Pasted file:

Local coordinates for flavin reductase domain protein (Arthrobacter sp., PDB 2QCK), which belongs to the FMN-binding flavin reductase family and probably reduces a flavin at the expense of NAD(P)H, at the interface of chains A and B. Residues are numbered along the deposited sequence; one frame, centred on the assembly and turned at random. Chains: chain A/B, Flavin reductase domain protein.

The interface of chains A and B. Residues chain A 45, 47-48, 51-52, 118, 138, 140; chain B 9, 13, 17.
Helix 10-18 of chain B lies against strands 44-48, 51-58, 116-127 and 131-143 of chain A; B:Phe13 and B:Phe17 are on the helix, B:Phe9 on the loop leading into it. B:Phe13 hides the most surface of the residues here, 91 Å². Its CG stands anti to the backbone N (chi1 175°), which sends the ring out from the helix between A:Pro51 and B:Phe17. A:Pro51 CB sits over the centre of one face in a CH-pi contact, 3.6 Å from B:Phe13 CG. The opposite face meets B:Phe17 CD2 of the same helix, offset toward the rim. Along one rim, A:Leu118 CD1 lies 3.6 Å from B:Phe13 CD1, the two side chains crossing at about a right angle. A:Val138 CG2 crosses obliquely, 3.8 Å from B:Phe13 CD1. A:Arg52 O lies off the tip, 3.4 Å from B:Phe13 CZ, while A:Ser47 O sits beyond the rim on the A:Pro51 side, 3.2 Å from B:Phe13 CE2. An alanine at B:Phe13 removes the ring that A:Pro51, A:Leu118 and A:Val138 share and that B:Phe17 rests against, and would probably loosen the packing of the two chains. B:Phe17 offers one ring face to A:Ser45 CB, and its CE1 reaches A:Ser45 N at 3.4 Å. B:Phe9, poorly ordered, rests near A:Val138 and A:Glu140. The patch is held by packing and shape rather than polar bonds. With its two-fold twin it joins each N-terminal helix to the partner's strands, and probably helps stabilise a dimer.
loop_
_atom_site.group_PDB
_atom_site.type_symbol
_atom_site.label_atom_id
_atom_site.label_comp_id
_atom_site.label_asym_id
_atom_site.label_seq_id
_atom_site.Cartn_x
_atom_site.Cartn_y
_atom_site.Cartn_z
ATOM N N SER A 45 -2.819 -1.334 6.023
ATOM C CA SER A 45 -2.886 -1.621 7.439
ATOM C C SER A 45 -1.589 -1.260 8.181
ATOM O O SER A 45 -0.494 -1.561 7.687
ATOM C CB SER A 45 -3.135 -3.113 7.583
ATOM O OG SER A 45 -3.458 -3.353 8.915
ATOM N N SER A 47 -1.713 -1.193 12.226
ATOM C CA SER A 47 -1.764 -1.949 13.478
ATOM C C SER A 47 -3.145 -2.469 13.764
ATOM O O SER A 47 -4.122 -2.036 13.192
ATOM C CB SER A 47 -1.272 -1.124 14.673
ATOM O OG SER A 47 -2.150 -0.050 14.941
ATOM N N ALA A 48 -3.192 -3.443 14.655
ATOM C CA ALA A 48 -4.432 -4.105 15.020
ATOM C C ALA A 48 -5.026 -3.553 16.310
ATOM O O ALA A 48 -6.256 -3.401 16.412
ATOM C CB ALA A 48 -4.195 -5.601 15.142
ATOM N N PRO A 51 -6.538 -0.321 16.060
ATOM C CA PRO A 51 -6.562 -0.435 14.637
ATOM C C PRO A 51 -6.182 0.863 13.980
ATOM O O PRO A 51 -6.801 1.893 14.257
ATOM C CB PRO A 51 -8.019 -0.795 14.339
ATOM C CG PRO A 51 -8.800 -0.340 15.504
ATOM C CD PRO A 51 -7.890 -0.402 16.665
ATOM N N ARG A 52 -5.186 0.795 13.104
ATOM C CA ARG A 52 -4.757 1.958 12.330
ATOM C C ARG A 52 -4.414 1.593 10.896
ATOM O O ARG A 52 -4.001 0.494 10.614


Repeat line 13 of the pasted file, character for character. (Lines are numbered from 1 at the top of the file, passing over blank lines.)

_atom_site.Cartn_z